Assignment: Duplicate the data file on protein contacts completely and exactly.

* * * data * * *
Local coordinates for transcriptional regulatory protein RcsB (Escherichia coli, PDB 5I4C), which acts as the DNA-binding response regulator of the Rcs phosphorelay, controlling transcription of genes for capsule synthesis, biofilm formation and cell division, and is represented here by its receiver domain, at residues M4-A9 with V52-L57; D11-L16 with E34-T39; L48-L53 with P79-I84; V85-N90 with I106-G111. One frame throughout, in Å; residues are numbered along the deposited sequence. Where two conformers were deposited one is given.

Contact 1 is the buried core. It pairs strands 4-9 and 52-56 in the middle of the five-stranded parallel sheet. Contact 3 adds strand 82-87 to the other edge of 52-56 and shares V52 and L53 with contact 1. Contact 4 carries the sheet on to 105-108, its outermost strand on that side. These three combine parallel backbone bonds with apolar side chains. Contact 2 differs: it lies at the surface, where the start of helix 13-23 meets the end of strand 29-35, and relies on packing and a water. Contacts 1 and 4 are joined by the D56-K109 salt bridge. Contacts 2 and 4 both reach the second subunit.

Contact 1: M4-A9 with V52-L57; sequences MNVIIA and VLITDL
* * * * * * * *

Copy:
Local coordinates for transcriptional regulatory protein RcsB (Escherichia coli, PDB 5I4C), which acts as the DNA-binding response regulator of the Rcs phosphorelay, controlling transcription of genes for capsule synthesis, biofilm formation and cell division, and is represented here by its receiver domain, at residues M4-A9 with V52-L57; D11-L16 with E34-T39; L48-L53 with P79-I84; V85-N90 with I106-G111. One frame throughout, in Å; residues are numbered along the deposited sequence. Where two conformers were deposited one is given.

Contact 1 is the buried core. It pairs strands 4-9 and 52-56 in the middle of the five-stranded parallel sheet. Contact 3 adds strand 82-87 to the other edge of 52-56 and shares V52 and L53 with contact 1. Contact 4 carries the sheet on to 105-108, its outermost strand on that side. These three combine parallel backbone bonds with apolar side chains. Contact 2 differs: it lies at the surface, where the start of helix 13-23 meets the end of strand 29-35, and relies on packing and a water. Contacts 1 and 4 are joined by the D56-K109 salt bridge. Contacts 2 and 4 both reach the second subunit.

Contact 1: M4-A9 with V52-L57; sequences MNVIIA and VLITDL